In this epistle, the Apostle Paul set forth for the Corinthians an explanation of this rule: "... A husband should not cover his head, because he is the image and glory of God, and the wife is the glory of the husband. For it is not the husband from the wife, but the wife from the husband; and not a husband is created for a wife, but a wife for a husband ... ". Accordingly, covering her head with a handkerchief, a Christian woman recognizes the primacy of her husband and adheres to the established order — accepts the Lord through her man and honors him as created in the image and likeness of God.
As is known, the teaching of the apostle Paul that women should cover their heads during prayer belongs to the section "messages to the people of the city of Corinth". In the middle of the first century, the apostle arrived at this seaside polis from Athens and found the first Christian community there. However, for the rest, it was still a pagan city of the Roman Empire.
The Eric Nustrema Biblical Encyclopedic Dictionary reports that in the first centuries of ad in Corinth there was one of the largest temples of Aphrodite at that time. Servants of the cult of this pagan goddess were ritual harlots. Any man who got intimate with them, thereby committed the act of worship to Aphrodite. A distinctive sign of all these harlots was a shaved head. Meanwhile, historians studying the Bible suggest that girls transferred to the worship of the pagan goddess as a child could later hear the sermons of the apostle Paul and accept them. But turning to the Christian religion and community, it is clear that these women still physically remained hairless for a long time.
And now the message of St. Paul "…if your wife is ashamed to be shaved or shaved, let her be covered…" says a little about something else. To turn in prayers to Christ when the you are marked as a harlot is shameful both before people and before God. That is why the apostle recommended covering all women's heads, without exception "…if the wife does not want to be covered, then let her hair cut…". After all, all women, including those who repent of their sins, are equal before God and loved by them equally.
In the Greek Orthodox churches, one can observe that women always pray with their heads uncovered. When entering the church, everyone, regardless of gender or age, even if they have hats on their heads, take them off. This tradition is not so ancient, it exists less than two centuries and is related to the national liberation struggle of the Greeks against Turkish domination. In the first quarter of the XIX century, Greece fell under the power of the Ottoman Empire and all women were instructed to appear on the streets and in public places in the hijab, even if they were not Muslim. Greek women, like men, protested against the violent Islamization and attended Christian services at night. At the same time, the Greek women took off their hateful headscarves as a sign of freedom in Christ.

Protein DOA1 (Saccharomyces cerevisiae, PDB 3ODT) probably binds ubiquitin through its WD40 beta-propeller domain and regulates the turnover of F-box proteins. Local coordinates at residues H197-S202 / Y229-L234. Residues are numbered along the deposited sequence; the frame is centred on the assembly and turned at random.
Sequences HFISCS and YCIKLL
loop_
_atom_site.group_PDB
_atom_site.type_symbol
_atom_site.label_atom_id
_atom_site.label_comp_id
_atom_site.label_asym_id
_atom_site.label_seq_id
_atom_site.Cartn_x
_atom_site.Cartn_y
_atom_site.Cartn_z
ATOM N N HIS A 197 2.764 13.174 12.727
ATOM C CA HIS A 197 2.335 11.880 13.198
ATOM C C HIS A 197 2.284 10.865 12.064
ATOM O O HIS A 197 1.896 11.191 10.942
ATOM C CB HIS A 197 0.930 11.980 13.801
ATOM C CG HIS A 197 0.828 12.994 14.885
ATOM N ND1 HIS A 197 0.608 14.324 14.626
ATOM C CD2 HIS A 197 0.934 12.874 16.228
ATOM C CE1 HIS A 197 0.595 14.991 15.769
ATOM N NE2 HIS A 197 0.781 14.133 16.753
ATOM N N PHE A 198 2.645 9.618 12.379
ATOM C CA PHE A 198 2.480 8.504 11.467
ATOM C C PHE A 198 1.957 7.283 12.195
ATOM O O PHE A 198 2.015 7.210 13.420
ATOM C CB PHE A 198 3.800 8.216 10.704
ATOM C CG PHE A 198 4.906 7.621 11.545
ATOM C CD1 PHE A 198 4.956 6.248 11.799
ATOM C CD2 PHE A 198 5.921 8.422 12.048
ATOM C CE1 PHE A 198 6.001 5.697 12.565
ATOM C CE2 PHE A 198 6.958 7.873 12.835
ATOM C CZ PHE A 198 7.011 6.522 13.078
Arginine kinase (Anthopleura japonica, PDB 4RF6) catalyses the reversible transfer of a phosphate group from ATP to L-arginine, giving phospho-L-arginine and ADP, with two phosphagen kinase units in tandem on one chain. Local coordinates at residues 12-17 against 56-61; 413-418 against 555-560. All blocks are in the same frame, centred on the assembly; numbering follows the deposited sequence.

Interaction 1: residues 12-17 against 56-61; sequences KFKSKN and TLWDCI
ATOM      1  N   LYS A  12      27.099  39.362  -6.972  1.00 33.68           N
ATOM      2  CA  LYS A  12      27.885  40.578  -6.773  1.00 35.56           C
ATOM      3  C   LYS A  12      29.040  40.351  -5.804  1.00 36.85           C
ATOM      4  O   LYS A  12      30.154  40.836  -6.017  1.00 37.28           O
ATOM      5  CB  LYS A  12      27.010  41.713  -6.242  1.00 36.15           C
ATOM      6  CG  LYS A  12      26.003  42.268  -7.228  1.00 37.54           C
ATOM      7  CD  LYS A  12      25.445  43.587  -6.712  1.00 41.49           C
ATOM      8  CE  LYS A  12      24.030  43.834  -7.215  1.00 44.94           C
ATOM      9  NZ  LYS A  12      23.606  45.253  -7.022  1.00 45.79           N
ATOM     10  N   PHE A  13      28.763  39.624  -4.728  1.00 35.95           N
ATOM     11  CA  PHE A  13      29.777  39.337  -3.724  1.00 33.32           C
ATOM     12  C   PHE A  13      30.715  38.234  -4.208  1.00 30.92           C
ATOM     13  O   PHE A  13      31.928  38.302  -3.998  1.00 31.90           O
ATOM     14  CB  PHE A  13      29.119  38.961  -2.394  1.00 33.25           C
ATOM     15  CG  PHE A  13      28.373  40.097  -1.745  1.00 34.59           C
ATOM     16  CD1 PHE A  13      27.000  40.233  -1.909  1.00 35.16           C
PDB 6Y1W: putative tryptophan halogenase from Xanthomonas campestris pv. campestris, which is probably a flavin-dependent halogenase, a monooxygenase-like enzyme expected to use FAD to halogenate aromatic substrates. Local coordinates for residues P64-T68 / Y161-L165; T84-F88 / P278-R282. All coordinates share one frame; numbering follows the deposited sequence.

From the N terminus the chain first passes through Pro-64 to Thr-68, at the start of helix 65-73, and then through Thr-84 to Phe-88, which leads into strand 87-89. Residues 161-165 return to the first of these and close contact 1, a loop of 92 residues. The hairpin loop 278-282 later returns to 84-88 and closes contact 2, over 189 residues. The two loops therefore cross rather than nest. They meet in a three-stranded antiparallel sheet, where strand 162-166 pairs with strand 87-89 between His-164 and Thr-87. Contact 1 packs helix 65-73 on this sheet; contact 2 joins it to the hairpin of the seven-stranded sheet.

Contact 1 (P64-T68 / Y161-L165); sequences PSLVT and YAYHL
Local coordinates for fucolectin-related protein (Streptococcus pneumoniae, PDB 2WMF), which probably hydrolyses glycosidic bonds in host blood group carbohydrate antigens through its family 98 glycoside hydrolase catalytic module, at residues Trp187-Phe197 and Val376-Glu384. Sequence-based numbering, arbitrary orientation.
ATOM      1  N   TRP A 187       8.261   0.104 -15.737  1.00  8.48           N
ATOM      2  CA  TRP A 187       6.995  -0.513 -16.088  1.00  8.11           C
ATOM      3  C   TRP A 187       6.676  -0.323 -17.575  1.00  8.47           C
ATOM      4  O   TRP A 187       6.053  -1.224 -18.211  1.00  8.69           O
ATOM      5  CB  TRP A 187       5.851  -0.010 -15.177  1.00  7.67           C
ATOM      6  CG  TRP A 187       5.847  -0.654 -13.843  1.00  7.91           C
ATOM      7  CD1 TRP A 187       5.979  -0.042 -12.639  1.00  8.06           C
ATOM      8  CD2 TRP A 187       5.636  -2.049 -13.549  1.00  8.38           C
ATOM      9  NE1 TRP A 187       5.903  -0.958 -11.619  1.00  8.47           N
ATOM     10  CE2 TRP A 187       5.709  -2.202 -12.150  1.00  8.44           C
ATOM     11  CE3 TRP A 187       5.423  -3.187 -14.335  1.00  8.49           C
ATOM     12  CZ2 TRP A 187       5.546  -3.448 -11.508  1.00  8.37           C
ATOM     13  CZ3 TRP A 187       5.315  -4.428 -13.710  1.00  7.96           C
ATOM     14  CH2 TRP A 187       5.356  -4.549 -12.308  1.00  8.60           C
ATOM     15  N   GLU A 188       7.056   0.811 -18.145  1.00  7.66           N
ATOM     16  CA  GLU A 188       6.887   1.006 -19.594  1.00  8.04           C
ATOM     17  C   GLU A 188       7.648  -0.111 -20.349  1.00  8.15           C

Since then, it has become an important religious and national tradition. As for the message of the Apostle Paul concerning the covering of a woman's head, the Greek priests point out the fact that nowhere in the Gospel is it stated that women are forbidden to enter the temple without a headdress. So, the Greek women do not violate religious rules.
Russian Woman and Her Headdress
In Russia, since the spread of "Domostroy" - a collection of advice and instructions of the Russian man on social, family and religious issues of the XV century, the tradition remains, when "...not the husband was created for his wife, but his wife for her husband ...". An Orthodox Christian woman, even if she is not married, enters a temple with her head covered. Thus, she demonstrates her humility.
However, Russian Orthodox priests have recently been increasingly asserting that a woman's headdress in the temple is her own business and a legitimate right to demonstrate her attitude to centuries-old religious traditions. And let a woman enter the temple without a handkerchief and with sincere love turn to God, rather than not cross the doorstep of the temple at all.